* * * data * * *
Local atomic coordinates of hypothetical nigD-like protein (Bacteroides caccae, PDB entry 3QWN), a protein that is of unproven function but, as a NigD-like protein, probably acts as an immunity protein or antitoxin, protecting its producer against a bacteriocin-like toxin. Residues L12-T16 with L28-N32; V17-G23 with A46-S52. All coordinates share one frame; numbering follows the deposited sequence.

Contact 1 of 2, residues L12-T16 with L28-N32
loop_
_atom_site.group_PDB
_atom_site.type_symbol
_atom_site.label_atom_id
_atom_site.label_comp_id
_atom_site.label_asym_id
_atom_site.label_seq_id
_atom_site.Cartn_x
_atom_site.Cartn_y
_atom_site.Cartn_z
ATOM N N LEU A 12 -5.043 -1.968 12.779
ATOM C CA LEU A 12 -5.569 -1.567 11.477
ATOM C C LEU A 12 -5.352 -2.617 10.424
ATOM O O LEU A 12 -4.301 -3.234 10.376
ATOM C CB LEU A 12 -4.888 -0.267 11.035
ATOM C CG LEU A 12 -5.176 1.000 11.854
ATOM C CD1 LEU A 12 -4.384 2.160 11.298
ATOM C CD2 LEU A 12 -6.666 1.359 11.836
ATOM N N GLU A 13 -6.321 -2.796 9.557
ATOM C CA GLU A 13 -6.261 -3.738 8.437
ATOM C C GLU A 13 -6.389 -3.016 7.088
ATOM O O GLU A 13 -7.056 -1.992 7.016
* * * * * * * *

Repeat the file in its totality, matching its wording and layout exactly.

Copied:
Local atomic coordinates of hypothetical nigD-like protein (Bacteroides caccae, PDB entry 3QWN), a protein that is of unproven function but, as a NigD-like protein, probably acts as an immunity protein or antitoxin, protecting its producer against a bacteriocin-like toxin. Residues L12-T16 with L28-N32; V17-G23 with A46-S52. All coordinates share one frame; numbering follows the deposited sequence.

Contact 1 of 2, residues L12-T16 with L28-N32
loop_
_atom_site.group_PDB
_atom_site.type_symbol
_atom_site.label_atom_id
_atom_site.label_comp_id
_atom_site.label_asym_id
_atom_site.label_seq_id
_atom_site.Cartn_x
_atom_site.Cartn_y
_atom_site.Cartn_z
ATOM N N LEU A 12 -5.043 -1.968 12.779
ATOM C CA LEU A 12 -5.569 -1.567 11.477
ATOM C C LEU A 12 -5.352 -2.617 10.424
ATOM O O LEU A 12 -4.301 -3.234 10.376
ATOM C CB LEU A 12 -4.888 -0.267 11.035
ATOM C CG LEU A 12 -5.176 1.000 11.854
ATOM C CD1 LEU A 12 -4.384 2.160 11.298
ATOM C CD2 LEU A 12 -6.666 1.359 11.836
ATOM N N GLU A 13 -6.321 -2.796 9.557
ATOM C CA GLU A 13 -6.261 -3.738 8.437
ATOM C C GLU A 13 -6.389 -3.016 7.088
ATOM O O GLU A 13 -7.056 -1.992 7.016